# Compton Scattering and maximum energy

1. Sep 27, 2009

### typeinnocent

1. The problem statement, all variables and given/known data
If the maximum kinetic energy given to the electrons in a Compton scattering experiment is 10 keV, what is the wavelength of the incident X-Rays?

2. Relevant equations
$$\Delta$$$$\lambda$$ = (h/mc)*(1-cos$$\theta$$)
E = hc/$$\lambda$$
$$\Delta$$$$\lambda$$ = $$\lambda$$scattered - $$\lambda$$incident

[c]3. The attempt at a solution[/b]
I think I made this question more complex than it is...
So I know that $$\Delta$$$$\lambda$$ = .00243 nm and Einitial=Ephoton + Eelectron, and Eelectron =10 keV.
I made $$\lambda$$scattered = hc/Ephoton.
This equals $$\Delta$$$$\lambda$$ = hc/(Einitial - 10 keV), and then I plugged hc/$$\lambda$$incident for Einitial.

My final equation is .00243 - $$\lambda$$incident = 1240 eVnm/(hc/$$\lambda$$incident - 10 kEv).

The solution is .0239 nm, however the correct answer in the book is .022 nm.
Although the solution is close, I feel that it's more due to luck than to actually doing the correct methodology. Could anyone help me solve this problem? Thanks!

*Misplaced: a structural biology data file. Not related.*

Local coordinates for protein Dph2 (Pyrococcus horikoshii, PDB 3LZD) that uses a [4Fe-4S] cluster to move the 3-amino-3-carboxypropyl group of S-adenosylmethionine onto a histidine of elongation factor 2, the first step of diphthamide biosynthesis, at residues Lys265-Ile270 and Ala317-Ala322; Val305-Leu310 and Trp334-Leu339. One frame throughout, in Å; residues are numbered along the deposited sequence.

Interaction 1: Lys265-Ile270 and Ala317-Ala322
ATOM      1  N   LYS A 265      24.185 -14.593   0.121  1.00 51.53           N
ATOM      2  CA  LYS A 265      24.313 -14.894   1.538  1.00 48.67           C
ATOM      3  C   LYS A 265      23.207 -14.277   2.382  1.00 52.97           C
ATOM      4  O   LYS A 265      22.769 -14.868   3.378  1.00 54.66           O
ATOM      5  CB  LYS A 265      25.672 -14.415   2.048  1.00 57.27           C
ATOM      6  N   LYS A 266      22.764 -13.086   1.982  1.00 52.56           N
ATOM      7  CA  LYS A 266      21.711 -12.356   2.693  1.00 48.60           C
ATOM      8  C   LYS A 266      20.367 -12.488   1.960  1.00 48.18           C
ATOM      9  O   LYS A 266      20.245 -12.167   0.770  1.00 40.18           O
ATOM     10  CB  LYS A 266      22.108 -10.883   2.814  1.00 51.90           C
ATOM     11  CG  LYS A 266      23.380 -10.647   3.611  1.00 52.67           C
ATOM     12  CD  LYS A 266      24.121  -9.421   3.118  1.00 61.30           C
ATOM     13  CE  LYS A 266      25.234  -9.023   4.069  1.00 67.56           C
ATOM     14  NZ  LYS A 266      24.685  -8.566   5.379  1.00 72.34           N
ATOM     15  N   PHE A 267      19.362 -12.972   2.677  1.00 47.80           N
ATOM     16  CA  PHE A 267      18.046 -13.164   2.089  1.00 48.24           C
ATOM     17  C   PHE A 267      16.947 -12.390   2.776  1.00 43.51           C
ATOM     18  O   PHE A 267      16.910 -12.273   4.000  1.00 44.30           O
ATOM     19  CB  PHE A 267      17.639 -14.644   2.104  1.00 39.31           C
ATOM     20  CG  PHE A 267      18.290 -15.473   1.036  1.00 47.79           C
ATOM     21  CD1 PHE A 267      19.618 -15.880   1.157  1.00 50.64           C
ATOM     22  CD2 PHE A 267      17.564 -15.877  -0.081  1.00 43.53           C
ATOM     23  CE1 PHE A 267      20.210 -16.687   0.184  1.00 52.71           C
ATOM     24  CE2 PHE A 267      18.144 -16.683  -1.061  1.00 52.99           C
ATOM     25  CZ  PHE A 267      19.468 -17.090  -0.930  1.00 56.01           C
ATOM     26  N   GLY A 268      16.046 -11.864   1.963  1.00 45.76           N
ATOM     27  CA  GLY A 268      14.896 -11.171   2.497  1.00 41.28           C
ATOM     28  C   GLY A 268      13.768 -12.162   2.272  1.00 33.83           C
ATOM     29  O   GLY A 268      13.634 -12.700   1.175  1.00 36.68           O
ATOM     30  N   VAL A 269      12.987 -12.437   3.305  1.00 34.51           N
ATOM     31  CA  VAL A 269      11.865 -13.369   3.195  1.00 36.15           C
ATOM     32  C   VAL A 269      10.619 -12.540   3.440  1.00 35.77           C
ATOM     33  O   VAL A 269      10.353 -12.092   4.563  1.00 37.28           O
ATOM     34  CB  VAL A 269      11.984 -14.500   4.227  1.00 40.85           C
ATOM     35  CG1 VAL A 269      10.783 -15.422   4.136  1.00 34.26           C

1. The problem statement, all variables and given/known data

2. Relevant equations

3. The attempt at a solution

2. Sep 28, 2009

### lanedance

so if you're happy with the wavelength shift to find the energy shift knowing

$$E = \frac{hc}{\lambda}$$

differentiating and assuming only small changes, which probably isn't too far form the truth..
$$dE = -\frac{hc}{\lambda^2}d\lambda$$

if you want the exact answer you need to solve:
$$\Delta E = \frac{hc}{\lambda} -\frac{hc}{\lambda + \Delta \lambda}$$
you should be able to solve for lambda, by multiplying through by the denominators & rearranging to give a quadratic in terms of lambda